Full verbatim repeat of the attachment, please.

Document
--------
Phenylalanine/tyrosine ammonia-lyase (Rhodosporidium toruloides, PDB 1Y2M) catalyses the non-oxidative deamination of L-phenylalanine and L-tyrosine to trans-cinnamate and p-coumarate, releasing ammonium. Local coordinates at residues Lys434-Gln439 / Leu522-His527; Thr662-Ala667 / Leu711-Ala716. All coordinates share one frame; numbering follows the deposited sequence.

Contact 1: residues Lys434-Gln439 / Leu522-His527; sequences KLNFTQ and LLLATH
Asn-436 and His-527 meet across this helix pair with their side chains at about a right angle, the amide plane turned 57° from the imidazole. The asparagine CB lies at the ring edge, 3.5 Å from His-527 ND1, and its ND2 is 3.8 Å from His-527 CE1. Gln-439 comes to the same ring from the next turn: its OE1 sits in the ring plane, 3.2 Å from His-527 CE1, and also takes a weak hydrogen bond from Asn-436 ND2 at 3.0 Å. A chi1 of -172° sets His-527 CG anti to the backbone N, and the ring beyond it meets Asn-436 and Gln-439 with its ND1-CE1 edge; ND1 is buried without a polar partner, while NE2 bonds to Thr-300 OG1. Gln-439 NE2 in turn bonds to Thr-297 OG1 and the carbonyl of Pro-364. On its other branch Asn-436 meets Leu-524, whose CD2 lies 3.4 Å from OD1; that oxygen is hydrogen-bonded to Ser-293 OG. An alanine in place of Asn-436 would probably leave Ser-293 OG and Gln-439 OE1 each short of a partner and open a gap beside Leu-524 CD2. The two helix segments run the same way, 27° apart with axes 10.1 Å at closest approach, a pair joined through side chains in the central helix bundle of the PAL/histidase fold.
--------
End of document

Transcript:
Phenylalanine/tyrosine ammonia-lyase (Rhodosporidium toruloides, PDB 1Y2M) catalyses the non-oxidative deamination of L-phenylalanine and L-tyrosine to trans-cinnamate and p-coumarate, releasing ammonium. Local coordinates at residues Lys434-Gln439 / Leu522-His527; Thr662-Ala667 / Leu711-Ala716. All coordinates share one frame; numbering follows the deposited sequence.

Contact 1: residues Lys434-Gln439 / Leu522-His527; sequences KLNFTQ and LLLATH
Asn-436 and His-527 meet across this helix pair with their side chains at about a right angle, the amide plane turned 57° from the imidazole. The asparagine CB lies at the ring edge, 3.5 Å from His-527 ND1, and its ND2 is 3.8 Å from His-527 CE1. Gln-439 comes to the same ring from the next turn: its OE1 sits in the ring plane, 3.2 Å from His-527 CE1, and also takes a weak hydrogen bond from Asn-436 ND2 at 3.0 Å. A chi1 of -172° sets His-527 CG anti to the backbone N, and the ring beyond it meets Asn-436 and Gln-439 with its ND1-CE1 edge; ND1 is buried without a polar partner, while NE2 bonds to Thr-300 OG1. Gln-439 NE2 in turn bonds to Thr-297 OG1 and the carbonyl of Pro-364. On its other branch Asn-436 meets Leu-524, whose CD2 lies 3.4 Å from OD1; that oxygen is hydrogen-bonded to Ser-293 OG. An alanine in place of Asn-436 would probably leave Ser-293 OG and Gln-439 OE1 each short of a partner and open a gap beside Leu-524 CD2. The two helix segments run the same way, 27° apart with axes 10.1 Å at closest approach, a pair joined through side chains in the central helix bundle of the PAL/histidase fold.